Magnetic resonance imaging or MRI: In this method, a sequence of images of interior body parts is generated by making use of radio waves, a magnet, and a computer. This method could also be called as NMRI (nuclear magnetic resonance imaging).

MRCP (magnetic resonance cholangiopancreatography): In this method, a sequence of images of interior body parts such as bile duct, pancreas, liver, gall bladder, and pancreatic duct are generated by making use of radio waves, a magnet, and a computer.

Biopsies for Bile Duct Cancer

Needle biopsy: In this method, without making a surgical cut initially, a fine hollow needle is infused into the tumor through the skin.

A local anesthesia is initially used to desensitize the skin. Generally, the needle is directed into the spot by using a CT scan or ultrasound.

When the picture displays that the needle is pointed towards the tumor, a specimen is drawn into the needle and is observed under a microscope in the lab.

A fine-needle aspiration, which is also known as FNA, is the biopsy used in many cases that make use of a very thin needle connected to a syringe for drawing cell samples.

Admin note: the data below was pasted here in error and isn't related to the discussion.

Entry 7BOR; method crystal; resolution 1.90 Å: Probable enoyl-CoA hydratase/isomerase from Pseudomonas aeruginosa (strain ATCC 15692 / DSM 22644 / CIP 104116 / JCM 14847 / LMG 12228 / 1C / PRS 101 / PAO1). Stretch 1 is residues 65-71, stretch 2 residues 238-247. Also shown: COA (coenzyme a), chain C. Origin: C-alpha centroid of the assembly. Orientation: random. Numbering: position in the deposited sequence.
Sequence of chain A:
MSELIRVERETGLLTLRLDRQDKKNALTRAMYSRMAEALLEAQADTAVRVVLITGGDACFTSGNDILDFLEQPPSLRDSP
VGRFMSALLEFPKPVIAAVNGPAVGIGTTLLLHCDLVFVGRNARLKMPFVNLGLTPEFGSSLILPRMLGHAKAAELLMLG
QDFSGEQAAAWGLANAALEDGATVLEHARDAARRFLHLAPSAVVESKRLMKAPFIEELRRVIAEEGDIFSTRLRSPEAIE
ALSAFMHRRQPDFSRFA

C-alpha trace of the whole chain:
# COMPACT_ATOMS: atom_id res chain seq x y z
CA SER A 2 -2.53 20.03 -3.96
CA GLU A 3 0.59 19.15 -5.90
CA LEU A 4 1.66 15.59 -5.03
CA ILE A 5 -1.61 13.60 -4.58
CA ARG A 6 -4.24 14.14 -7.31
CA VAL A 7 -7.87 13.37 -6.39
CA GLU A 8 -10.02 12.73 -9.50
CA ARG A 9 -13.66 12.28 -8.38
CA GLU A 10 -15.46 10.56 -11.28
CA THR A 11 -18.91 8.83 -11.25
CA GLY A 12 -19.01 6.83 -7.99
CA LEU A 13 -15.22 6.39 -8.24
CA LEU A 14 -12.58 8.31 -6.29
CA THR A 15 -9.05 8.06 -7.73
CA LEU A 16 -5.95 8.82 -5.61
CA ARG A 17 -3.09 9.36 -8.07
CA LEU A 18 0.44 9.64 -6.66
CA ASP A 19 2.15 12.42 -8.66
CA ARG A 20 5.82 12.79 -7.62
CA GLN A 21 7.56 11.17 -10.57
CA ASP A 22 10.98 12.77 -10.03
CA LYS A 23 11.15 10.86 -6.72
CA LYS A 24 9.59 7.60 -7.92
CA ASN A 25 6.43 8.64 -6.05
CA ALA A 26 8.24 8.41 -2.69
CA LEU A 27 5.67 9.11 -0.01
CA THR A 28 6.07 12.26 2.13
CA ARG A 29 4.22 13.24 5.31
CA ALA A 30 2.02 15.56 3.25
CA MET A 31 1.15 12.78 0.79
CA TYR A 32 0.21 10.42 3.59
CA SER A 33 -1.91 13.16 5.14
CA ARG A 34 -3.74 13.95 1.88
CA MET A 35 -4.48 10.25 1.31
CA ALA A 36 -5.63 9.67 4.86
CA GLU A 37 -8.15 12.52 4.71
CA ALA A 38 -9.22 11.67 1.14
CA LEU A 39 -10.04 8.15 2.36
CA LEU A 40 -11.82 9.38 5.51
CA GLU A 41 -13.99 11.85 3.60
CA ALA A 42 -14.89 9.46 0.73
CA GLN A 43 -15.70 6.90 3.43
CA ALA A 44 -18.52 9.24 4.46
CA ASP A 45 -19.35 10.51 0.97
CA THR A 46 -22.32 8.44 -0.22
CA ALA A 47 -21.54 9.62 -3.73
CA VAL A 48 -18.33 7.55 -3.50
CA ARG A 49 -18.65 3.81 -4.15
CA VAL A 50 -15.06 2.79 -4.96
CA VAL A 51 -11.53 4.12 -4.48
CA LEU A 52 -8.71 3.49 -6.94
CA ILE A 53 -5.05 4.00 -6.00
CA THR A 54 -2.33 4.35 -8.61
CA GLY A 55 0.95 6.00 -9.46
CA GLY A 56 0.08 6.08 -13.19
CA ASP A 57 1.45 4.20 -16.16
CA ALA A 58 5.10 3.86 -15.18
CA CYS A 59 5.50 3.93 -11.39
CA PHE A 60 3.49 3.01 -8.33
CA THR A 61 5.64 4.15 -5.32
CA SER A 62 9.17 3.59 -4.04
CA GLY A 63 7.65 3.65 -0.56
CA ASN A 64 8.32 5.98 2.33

It is rare that the FNA does not provide sufficient cells for an accurate diagnosis. If this is the case, however, more samples can be collected by making use of a large needle by performing a core needle biopsy.

Laparoscopy: This is a surgical procedure to examine the interior portion of the abdomen such as liver and bile duct to check up for signs and symptoms of cancer.

Tiny cuts are made in the abdominal wall and a thin tube fitted with light known as a laparoscope is inserted through one of the cuts (incisions). To check for signs of cancer, samples of tissues are collected by inserting the equipment either through the same or through some other incisions.

Endoscopic retrograde cholangiopancreatography (ERCP): Bile is carried from the liver to the gallbladder and then from the gallbladder to the small intestine. This ERCP method is used to x-ray the ducts (also known as tubes).